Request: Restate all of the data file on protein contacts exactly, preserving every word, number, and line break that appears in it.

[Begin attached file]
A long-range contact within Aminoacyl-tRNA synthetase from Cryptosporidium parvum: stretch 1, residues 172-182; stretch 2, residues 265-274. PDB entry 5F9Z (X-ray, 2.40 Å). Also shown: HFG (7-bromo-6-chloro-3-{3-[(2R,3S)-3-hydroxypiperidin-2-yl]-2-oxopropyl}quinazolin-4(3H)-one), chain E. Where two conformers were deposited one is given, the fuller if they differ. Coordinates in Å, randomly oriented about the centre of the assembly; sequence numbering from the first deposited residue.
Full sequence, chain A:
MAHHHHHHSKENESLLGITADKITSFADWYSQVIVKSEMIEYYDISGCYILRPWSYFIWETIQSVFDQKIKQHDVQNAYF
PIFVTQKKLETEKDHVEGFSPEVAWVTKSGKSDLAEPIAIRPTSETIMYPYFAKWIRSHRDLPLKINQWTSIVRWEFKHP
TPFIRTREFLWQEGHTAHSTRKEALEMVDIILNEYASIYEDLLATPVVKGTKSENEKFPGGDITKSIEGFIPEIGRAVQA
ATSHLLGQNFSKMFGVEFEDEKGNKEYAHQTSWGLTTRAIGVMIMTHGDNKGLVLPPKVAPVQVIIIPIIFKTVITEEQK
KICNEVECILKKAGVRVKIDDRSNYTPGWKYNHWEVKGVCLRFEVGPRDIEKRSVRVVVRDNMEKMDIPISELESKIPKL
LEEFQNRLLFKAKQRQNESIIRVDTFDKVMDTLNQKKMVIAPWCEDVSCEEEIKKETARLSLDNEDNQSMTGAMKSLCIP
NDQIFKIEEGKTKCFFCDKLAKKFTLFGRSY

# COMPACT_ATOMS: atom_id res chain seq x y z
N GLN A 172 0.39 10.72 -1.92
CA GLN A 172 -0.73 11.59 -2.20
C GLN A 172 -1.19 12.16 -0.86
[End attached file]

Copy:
A long-range contact within Aminoacyl-tRNA synthetase from Cryptosporidium parvum: stretch 1, residues 172-182; stretch 2, residues 265-274. PDB entry 5F9Z (X-ray, 2.40 Å). Also shown: HFG (7-bromo-6-chloro-3-{3-[(2R,3S)-3-hydroxypiperidin-2-yl]-2-oxopropyl}quinazolin-4(3H)-one), chain E. Where two conformers were deposited one is given, the fuller if they differ. Coordinates in Å, randomly oriented about the centre of the assembly; sequence numbering from the first deposited residue.
Full sequence, chain A:
MAHHHHHHSKENESLLGITADKITSFADWYSQVIVKSEMIEYYDISGCYILRPWSYFIWETIQSVFDQKIKQHDVQNAYF
PIFVTQKKLETEKDHVEGFSPEVAWVTKSGKSDLAEPIAIRPTSETIMYPYFAKWIRSHRDLPLKINQWTSIVRWEFKHP
TPFIRTREFLWQEGHTAHSTRKEALEMVDIILNEYASIYEDLLATPVVKGTKSENEKFPGGDITKSIEGFIPEIGRAVQA
ATSHLLGQNFSKMFGVEFEDEKGNKEYAHQTSWGLTTRAIGVMIMTHGDNKGLVLPPKVAPVQVIIIPIIFKTVITEEQK
KICNEVECILKKAGVRVKIDDRSNYTPGWKYNHWEVKGVCLRFEVGPRDIEKRSVRVVVRDNMEKMDIPISELESKIPKL
LEEFQNRLLFKAKQRQNESIIRVDTFDKVMDTLNQKKMVIAPWCEDVSCEEEIKKETARLSLDNEDNQSMTGAMKSLCIP
NDQIFKIEEGKTKCFFCDKLAKKFTLFGRSY

# COMPACT_ATOMS: atom_id res chain seq x y z
N GLN A 172 0.39 10.72 -1.92
CA GLN A 172 -0.73 11.59 -2.20
C GLN A 172 -1.19 12.16 -0.86